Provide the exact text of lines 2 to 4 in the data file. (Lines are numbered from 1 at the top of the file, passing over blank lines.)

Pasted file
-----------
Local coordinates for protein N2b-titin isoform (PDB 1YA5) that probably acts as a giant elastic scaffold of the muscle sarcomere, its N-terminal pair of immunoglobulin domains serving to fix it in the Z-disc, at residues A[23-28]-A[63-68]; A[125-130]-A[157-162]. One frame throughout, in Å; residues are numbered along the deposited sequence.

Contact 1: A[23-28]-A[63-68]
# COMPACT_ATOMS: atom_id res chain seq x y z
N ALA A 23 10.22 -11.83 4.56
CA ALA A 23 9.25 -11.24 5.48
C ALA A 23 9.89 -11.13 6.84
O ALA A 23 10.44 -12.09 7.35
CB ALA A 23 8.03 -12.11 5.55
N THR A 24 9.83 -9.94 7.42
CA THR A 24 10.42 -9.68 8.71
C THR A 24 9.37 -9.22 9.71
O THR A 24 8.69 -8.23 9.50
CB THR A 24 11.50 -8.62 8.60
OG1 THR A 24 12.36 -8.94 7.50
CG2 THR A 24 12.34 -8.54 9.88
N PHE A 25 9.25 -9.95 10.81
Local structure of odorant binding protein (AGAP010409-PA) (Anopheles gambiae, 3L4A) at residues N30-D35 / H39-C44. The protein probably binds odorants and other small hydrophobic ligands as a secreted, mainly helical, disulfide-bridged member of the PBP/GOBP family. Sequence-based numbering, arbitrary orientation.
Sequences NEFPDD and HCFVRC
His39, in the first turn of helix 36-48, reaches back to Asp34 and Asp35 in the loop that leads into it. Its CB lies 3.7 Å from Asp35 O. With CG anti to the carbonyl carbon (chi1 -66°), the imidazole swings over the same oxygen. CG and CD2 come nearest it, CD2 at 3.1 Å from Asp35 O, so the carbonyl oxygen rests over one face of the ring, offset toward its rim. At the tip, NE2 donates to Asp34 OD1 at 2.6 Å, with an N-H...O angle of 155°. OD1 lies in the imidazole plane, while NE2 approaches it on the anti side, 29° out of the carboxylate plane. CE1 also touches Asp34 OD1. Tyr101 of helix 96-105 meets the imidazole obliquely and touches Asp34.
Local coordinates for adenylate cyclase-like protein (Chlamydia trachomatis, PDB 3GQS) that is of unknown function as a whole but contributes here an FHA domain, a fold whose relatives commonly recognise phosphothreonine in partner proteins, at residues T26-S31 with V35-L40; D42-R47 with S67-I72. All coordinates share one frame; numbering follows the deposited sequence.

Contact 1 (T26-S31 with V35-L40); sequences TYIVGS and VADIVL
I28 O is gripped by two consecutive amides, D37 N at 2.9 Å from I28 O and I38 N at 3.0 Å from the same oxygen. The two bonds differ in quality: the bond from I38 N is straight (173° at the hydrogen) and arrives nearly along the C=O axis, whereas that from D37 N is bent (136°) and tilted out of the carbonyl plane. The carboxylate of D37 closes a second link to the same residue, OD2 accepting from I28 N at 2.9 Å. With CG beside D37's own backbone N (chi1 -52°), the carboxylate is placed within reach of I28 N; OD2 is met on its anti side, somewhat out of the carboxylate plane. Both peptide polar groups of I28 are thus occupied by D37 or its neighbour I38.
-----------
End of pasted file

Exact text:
Contact 1: A[23-28]-A[63-68]
# COMPACT_ATOMS: atom_id res chain seq x y z
N ALA A 23 10.22 -11.83 4.56